different levels of factors. These profiles are shown in Fig. 6.8. I f these
profiles were plotted in a three-dimensional space, the response surface
represented by the AB summary table would be obtained. This response
surface is shown in Fig. 6.9. From this surface it is seen that profiles for

178

COMPUTATIONAL PROCEDURES AND NUMERICAL EXAMPLES

factor .4 at fixed levels of factor B are predominantly quadratic in form.


However, the profiles for factor B at fixed levels of factor A tend to be linear
in form. Hence the shape of this surface is predominantly quadratic x
linear.

bl
6.10

b2
b3
b4
Figure 6.9 Response surface.

General Computational Formulas for Main Effects and


Interactions

The following notation will be used in this section.


Aj = sum of all observations at level ar
na = number of observations summed to obtain A,: ;; is assumed constant
for all levels of factor .4.
ABU = sum of all observations at level abu.
nah = number of observations summed to obtain ABU; nah is assumed
constant for all abd's.
ABCljk = sum of all observations at level abcijk.
naic = number of observations summed to obtain ABCh nnfa. is assumed
constant for all abc^'s.
In terms of this notation, a general formula for the main effect due to factor
A is
SS = S.4: 91
where G is the grand total of all observations and ng is the number of observations summed to obtain G. (In this context an observation is a measurement on the experimental unit.) A general formula for the main effect due
to factor B has the form

COMPUTATIONAL FORMULAS FOR MAIN EFFECTS AND INTERACTIONS 279


The general computational formula for the variation due to the AB interaction is
SSa!) = ^ ^ - ^ - ( S S a + SS6).
"at
ng
The general computational formula for the variation due to the AC interaction has the form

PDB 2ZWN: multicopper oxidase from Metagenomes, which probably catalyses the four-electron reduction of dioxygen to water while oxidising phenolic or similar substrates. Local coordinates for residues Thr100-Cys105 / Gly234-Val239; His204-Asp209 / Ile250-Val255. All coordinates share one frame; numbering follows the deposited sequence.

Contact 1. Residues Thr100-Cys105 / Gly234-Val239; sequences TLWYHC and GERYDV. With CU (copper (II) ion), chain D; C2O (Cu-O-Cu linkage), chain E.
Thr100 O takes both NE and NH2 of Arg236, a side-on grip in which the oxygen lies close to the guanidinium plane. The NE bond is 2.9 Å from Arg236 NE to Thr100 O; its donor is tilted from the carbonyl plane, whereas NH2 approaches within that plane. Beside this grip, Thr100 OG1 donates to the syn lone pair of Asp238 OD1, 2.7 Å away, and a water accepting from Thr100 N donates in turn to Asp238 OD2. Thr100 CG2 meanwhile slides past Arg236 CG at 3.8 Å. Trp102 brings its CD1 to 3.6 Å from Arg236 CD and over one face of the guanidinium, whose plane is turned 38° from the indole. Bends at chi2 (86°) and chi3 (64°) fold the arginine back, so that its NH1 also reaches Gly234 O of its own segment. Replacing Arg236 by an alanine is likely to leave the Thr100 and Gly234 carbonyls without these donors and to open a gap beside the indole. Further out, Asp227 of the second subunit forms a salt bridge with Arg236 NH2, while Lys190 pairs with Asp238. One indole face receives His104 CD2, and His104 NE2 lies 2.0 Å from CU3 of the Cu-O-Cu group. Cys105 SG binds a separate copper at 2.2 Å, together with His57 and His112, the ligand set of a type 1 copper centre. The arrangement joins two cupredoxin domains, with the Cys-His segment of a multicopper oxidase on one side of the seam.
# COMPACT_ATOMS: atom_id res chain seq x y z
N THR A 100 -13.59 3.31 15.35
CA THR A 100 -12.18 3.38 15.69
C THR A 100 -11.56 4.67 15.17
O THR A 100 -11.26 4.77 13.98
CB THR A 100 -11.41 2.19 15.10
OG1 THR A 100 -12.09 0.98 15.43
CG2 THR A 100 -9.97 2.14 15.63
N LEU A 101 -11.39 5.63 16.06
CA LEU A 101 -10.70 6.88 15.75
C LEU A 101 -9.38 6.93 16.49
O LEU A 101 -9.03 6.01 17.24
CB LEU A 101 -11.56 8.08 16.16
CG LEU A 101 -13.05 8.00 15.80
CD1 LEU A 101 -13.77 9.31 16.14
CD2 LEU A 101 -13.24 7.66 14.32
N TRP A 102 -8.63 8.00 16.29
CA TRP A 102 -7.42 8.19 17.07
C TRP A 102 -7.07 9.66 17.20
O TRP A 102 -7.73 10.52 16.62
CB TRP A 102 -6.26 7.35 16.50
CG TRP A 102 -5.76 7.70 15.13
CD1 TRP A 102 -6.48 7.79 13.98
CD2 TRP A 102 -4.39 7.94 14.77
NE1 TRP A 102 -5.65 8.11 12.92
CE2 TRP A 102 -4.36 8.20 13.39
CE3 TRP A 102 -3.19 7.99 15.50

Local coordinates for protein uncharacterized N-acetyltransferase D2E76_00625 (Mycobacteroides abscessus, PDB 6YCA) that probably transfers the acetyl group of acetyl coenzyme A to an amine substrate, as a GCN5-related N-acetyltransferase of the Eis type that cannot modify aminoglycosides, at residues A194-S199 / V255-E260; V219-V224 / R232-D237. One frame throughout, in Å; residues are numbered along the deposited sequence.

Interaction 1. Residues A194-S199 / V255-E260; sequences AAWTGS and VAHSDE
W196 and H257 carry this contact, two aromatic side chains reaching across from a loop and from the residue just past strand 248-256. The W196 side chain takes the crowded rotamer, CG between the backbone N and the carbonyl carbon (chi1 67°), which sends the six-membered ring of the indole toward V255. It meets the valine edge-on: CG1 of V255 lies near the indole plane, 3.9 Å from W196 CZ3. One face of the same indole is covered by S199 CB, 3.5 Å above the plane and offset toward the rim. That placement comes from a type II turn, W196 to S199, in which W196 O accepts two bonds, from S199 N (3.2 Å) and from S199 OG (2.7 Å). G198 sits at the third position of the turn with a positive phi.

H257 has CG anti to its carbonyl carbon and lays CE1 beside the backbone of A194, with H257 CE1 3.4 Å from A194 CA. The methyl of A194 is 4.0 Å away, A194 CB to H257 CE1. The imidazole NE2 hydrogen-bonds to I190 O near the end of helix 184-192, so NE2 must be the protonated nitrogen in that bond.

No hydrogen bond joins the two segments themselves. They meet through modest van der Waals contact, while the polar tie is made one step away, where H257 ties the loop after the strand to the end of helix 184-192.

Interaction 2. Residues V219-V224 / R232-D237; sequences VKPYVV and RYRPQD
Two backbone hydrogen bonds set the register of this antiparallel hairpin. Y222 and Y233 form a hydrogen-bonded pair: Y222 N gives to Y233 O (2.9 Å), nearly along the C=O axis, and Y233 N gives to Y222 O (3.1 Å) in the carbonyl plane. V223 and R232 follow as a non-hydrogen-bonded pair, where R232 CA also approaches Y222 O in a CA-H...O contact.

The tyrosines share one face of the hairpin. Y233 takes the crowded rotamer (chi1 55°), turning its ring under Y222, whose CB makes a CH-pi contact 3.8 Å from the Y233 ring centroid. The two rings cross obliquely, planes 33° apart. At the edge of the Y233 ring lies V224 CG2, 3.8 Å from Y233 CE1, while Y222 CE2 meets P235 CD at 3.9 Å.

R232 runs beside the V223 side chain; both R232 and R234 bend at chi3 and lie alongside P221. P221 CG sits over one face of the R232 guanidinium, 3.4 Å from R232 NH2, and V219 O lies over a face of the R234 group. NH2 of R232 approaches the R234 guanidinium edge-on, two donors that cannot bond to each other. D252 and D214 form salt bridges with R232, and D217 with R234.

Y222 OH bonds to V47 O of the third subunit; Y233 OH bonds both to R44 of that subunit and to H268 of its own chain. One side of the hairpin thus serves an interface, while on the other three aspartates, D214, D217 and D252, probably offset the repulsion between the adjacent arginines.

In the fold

ssQC = 5 ^ i A 2 - ^ - ( s s a + ssc).
nac
ng
(Unless otherwise indicated, the range of summation is over all possible
values of the terms being summed.)
The general computational formula for variation due to the ABC interaction has the form
SSai>c =

lJ
naic

(SSa + SS(, 4 - SSC SSa() 4- SSQC 4- SS6c).


ng

The computational formula for the variation due to the UVW interaction is
ssUIK = ^ U V W ) * - - (SS - SSr + SSiC 4- SSU, + SSU!, 4- SS..J.
11 uvw
g
Variation due to a four-factor interaction has the general formula
s s _ = m x ^ i _ g! _ (SSu _ SSr + SSw + SSx)
n
n
(SS 4- SSU. 4- SSua. + SSCM, 4- SS^ 4- SS^J
In a factorial experiment having t factors there are
(J)
(J)

two-factor interactions,
three-factor interactions,

m-factor interactions.
(:)
For example, in a four-factor experiment, the number of possible twofactor interactions is
W

1(2)

I n a four-factor experiment the number of possible three-factor interactions


is
4(3)(2)
= 4.
0 - 1(2)(3)

2S0

COMPUTATIONAL PROCEDURES AND NUMERICAL EXAMPLES

Alternatively, given a r-factor interaction, the formulas that have been given
above indicate the number of different two-factor, three-factor, etc.. interactions that may be formed from the t letters in the r-factor interaction.
The general formula for variation due to a five-factor interaction is
oi>

ItLTir.VV)2
= -i

G-

r .N
...
....
. ,,
[(0 - (n) - (.in) - (iv)]

where (i) = ZSS,,,,U11 effeoIthere are five terms in this sum;


(ii) = -SStwo.t-,lctorintthere are [5(4)] [1(2)] = 10 terms in this sum:
(in) = ISS:hrw.nu,[or lntthere are [5(4)(3)] [1(2X3)] = 10 terms in this
sum:
(iv) = SSSfour.f,,tor imthere are [5(4)(3)(2)] [1(2)(3)(4)] = 5 terms in
this sum.
The general formulas given above assume that no factor is nested under
any other. In case factor C is nested under factor B. the general formula
for the main effect due to C within B is
ZjBCf

IB2

JJfirJ =
= ss, - ss...
where SSt. is the variation due to the main effect of factor C if the nesting is
disregarded and SS has an analogous definition. The general formula for
the A \ (C within B) variation is
I(.4BO-

Z{AB)- X(BOSB
"rr
,(,
"v
"t,
= SS;, - SS:!,.
where SSa(,c is the three-factor variation computed with the nesting disregarded. In general.
SSurU w.ic) = SS. ,.x SS,.T1[..
o3.ji.-w. b) =

where the terms on the right are computed as if there were no nesting.
For the case in which factor C is nested under factor B and factor D is
nested under factor C,
^(BCD)2 I(BC)So ,\w. 6audf)
= ss.,. - SS,, - ss.,. - ss,...
The terms in this last line are computed as if there were no nesting.
~

_^(ABCD)2
. 6 and ,-* =

S(.4BO-

Z{BCD? , ^(BC)2

= SS;iJ-r SS.,;,,,- SS,,,,-SS5t

Also.

MISSING DATA

281

The degrees of freedom for the variation on the left are the sum of the
degrees of freedom of the variations on the right. The degrees of freedom